Director: Dome Karukoski
Cast: Nicholas Hoult, Lily Collins, Colm Meaney, Derek Jacobi
Watch Tolkien online in the UK: iTunes / Prime Video (Buy/Rent) / TalkTalk TV / Virgin Movies / eir Vision Movies / Rakuten TV / Google Play / Sky Store
Having already helmed Tom of Finland in 2017, Finnish director Dome Karukoski continues his penchant for biopics about creative people with Tolkien. With Nicholas Hoult in the title role, the film presents the trials and tribulations of J.R.R. Tolkien’s life up to putting his first draft of The Hobbit to paper. These include his orphaning at a young age, a strong bond with a group of classmates at school, a burgeoning romance with his future wife, Edith (Lily Collins), and his experiences in the First World War.
Tolkien is a handsomely mounted production with an endearing pair of performances at its centre, but it never overcomes the problem at the core of David Gleeson and Stephen Beresford’s screenplay: the reductivism concerning the artistic process. Considering that Tolkien himself was a man who resisted allegorical readings of his work, particularly when it came to the influence of war on his output, there’s a degree of irony to this biopic presenting the most literal-minded interpretation of how The Hobbit – and parts of The Lord of the Rings – came to be.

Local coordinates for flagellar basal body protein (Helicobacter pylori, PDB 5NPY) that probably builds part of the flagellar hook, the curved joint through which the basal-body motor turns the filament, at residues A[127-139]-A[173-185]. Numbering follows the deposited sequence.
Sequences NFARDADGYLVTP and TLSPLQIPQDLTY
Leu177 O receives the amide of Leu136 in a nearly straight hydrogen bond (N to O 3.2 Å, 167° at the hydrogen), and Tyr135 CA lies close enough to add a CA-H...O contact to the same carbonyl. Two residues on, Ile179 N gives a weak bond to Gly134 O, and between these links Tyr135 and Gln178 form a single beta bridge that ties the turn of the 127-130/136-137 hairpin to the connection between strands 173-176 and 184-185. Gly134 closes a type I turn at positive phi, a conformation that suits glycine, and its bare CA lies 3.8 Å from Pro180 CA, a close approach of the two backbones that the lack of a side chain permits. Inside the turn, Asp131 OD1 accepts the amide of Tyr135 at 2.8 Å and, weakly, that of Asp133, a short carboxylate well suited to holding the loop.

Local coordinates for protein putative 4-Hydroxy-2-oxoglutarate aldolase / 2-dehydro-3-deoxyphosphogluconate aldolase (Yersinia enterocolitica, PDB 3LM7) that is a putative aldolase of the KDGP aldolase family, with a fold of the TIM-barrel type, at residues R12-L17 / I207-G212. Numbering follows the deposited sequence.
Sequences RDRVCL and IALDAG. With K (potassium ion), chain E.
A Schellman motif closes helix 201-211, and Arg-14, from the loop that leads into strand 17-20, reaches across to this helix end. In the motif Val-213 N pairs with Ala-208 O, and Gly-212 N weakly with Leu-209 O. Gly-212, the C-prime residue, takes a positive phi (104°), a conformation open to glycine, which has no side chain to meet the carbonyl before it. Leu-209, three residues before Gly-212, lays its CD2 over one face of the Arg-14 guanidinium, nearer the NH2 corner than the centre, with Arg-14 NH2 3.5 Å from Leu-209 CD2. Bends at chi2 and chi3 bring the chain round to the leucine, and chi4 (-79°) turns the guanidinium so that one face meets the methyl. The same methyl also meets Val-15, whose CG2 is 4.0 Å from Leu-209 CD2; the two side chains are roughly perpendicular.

The power of imagination is presented on-screen through a failure of imagination. Tolkien’s close friends at school are literally referred to as a ‘fellowship’; much is made of Edith’s elven qualities; and the horrors of the Battle of the Somme are depicted as explicitly influencing the inception of Middle-earth’s Mordor, Sauron, Smaug and other fiery terrors, with Tolkien hallucinating a flaming Balrog-like shape amid the mayhem.
The last of these is not the film’s only instance of one of the author’s memorable literary creations visualised as shaped by his experiences, but it’s the most questionable directorial choice in terms of sensitivity towards a real-life conflict. And while the film does still spend a lot of its runtime on the etymology that Tolkien actually studied, which did inform his prose, those brief flashes of an apparent greater understanding of what made the writer tick are diluted by the lazy equating of his novels’ narrative beats to parts of his life. To alter the meaning of another phrase, Tolkien the film, like many a clumsy literary biopic, would have benefitted from some separation of the art from the artist.